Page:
The Moneyist: I won over $55 million in the California lottery, but didn’t tell my friends or family. Did I do the right thing?

Dear Quentin, About 10 years ago, I won over $55 million in the California lottery. I never told my parents or my sister, or anyone for that matter. I have kept a low profile. I did buy a new truck and a house, but I told them I was renting the house. Was I wrong to not tell anyone? 

I know that my parents would not have asked for a thing, but my sister would have told me to donate half to her church. I have not donated money to anyone or any organization. I also do not believe in loaning money to friends and relatives, no matter what. If I did, I would be broke. I am now 67 and very comfortable with my life. I don’t spend a lot. I have no kids, and both parents have passed away. I have not provided for my sister because I do not like her or her husband, and I have not spoken to her in over 10 years.  She hopefully has no clue where I live; besides, my parents took her out of the estate before they died. She tried to do some horrible things to our parents, which I managed to put a stop to. Was I wrong in not telling anyone about my winnings? Low-Key Lottery Winner Dear Low-Key, It’s not easy to win the lottery, and it’s probably just as hard — if not harder, in fact — to keep the win to yourself and to maintain a levelheaded, peaceful existence. You managed to pull off both. You bought a new home and made a few changes to your life, but nothing too dramatic. You no doubt realize that money doesn’t change who you are. It can, however, change others’ perceptions of you. People project their own needs, resentments, insecurities and ambitions onto others. Compare and despair is an often unavoidable human trait.  Money can buy you many things: freedom to choose whether you decide to work or not, peace of mind that you won’t have to worry about retirement, the ability to travel or simply stay home and enjoy your life. It can also buy a lot of stuff — stuff you probably don’t need. But money cannot buy you authentic relationships with friends and neighbors, and it can’t buy you more time on the planet. For that reason, I see nothing wrong with living your life the way you want to live it, and resisting the urge to share the news with anyone, even and especially your family.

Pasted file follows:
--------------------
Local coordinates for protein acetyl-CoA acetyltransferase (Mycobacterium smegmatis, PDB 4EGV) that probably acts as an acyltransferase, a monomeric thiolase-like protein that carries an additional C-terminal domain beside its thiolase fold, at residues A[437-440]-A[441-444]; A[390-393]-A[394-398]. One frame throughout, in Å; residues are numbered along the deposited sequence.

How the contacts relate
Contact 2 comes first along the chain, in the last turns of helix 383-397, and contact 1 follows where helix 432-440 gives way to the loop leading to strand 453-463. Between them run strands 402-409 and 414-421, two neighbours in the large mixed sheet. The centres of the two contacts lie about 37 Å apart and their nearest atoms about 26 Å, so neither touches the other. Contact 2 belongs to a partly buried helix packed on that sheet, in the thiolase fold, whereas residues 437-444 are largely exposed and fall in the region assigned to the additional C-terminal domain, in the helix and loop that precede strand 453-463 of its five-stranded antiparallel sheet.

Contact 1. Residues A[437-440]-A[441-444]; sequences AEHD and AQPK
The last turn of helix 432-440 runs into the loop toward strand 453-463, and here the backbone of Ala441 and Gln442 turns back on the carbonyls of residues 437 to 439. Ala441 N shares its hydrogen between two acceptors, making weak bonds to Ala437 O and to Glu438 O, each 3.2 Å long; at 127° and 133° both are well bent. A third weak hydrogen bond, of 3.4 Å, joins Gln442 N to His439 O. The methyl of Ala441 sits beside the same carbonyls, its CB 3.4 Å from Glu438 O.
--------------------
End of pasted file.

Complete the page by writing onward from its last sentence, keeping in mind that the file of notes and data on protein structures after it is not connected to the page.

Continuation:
Money cannot buy you authentic relationships, and it can’t buy you more time on the planet. For that reason, I see nothing wrong with living your life the way you want to live it.

If you told one person, he or she would in all likelihood tell somebody else. And sooner or later, the phone would ring or there would be a knock on your door, perhaps with a financial request. As my late father said, “I can keep secrets — it’s the people I tell who can’t.” We live in a culture where millions of people want to get rich quick — exhibit A: cryptocurrency, something that has no intrinsic value — and display their wealth on social media. If that filled a void, Facebook and Instagram would not be what they are today. Your win raises some similar questions for people everywhere who have enough. If our job, the size of our bank account, our possessions, or the kind of house or zip code we live in does not keep us striving for more, what will fill that void? The only answer I can find is asking a friend or neighbor, “How are you today?” My only unsolicited suggestion: When you are planning your estate with a financial planner, think about causes that are important to you — perhaps an organization that helps those who have been the victims of elder abuse, or another cause that is close to your heart. Enjoy your good fortune, and your privacy too. Once the latter is gone, no amount of money will get it back. Also read: Jamie Dimon insists his workers return to the office — here’s why that’s a bit rich You can email The Moneyist with any financial and ethical questions related to coronavirus at [email protected], and follow Quentin Fottrell on Twitter. By emailing your questions, you agree to having them published anonymously on MarketWatch. By submitting your story to Dow Jones & Company, the publisher of MarketWatch, you understand and agree that we may use your story, or versions of it, in all media and platforms, including via third parties. Check out the Moneyist private Facebook 
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